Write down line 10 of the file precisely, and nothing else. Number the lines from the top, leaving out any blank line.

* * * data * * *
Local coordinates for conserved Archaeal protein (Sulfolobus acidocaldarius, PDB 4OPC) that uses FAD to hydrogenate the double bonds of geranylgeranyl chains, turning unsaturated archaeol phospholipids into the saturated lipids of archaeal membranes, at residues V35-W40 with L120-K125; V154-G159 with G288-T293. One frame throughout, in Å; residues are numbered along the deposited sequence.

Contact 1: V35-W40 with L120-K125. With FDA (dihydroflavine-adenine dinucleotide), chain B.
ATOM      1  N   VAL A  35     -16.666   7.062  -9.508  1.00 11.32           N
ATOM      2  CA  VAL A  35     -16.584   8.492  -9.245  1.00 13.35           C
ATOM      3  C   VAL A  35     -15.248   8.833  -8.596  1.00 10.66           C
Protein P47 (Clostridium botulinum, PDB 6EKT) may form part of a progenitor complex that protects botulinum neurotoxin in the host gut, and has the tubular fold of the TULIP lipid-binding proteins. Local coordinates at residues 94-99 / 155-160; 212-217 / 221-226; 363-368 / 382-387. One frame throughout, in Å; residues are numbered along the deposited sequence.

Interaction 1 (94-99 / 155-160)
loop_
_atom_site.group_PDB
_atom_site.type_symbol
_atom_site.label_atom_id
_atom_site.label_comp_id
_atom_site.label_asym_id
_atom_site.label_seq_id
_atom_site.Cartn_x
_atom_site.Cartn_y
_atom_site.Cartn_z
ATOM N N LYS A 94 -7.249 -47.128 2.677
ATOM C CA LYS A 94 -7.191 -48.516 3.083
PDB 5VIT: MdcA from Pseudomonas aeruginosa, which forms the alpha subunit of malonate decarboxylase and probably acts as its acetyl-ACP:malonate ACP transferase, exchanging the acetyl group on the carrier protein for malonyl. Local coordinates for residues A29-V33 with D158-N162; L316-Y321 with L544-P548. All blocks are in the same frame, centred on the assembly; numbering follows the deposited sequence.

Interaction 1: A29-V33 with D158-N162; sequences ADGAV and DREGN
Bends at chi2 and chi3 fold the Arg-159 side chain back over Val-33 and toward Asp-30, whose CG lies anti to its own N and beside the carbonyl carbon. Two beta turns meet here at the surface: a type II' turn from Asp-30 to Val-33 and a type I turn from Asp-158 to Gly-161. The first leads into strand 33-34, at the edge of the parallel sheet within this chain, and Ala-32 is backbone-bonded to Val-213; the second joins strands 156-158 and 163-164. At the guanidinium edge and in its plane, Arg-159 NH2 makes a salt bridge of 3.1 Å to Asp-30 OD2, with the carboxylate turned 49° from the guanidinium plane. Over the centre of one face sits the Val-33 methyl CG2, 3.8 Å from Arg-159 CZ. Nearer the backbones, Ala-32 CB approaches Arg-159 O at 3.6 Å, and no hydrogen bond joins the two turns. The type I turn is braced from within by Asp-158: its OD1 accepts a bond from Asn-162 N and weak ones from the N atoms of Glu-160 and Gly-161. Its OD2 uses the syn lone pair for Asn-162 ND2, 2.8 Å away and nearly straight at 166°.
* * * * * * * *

_atom_site.type_symbol